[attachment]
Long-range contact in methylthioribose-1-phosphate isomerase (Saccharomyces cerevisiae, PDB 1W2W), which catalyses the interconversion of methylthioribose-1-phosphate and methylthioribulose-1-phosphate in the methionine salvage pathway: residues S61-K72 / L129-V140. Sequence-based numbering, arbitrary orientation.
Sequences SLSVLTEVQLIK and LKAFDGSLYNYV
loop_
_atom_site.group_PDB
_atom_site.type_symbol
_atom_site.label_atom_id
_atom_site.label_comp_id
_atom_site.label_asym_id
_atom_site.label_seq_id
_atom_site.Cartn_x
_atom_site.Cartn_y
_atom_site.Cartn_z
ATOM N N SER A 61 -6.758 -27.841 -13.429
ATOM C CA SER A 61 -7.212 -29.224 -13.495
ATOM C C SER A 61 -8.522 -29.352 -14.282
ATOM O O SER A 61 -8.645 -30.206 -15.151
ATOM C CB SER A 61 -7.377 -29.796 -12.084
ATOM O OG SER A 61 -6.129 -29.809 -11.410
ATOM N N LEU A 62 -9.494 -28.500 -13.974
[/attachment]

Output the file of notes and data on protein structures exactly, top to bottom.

Long-range contact in methylthioribose-1-phosphate isomerase (Saccharomyces cerevisiae, PDB 1W2W), which catalyses the interconversion of methylthioribose-1-phosphate and methylthioribulose-1-phosphate in the methionine salvage pathway: residues S61-K72 / L129-V140. Sequence-based numbering, arbitrary orientation.
Sequences SLSVLTEVQLIK and LKAFDGSLYNYV
loop_
_atom_site.group_PDB
_atom_site.type_symbol
_atom_site.label_atom_id
_atom_site.label_comp_id
_atom_site.label_asym_id
_atom_site.label_seq_id
_atom_site.Cartn_x
_atom_site.Cartn_y
_atom_site.Cartn_z
ATOM N N SER A 61 -6.758 -27.841 -13.429
ATOM C CA SER A 61 -7.212 -29.224 -13.495
ATOM C C SER A 61 -8.522 -29.352 -14.282
ATOM O O SER A 61 -8.645 -30.206 -15.151
ATOM C CB SER A 61 -7.377 -29.796 -12.084
ATOM O OG SER A 61 -6.129 -29.809 -11.410
ATOM N N LEU A 62 -9.494 -28.500 -13.974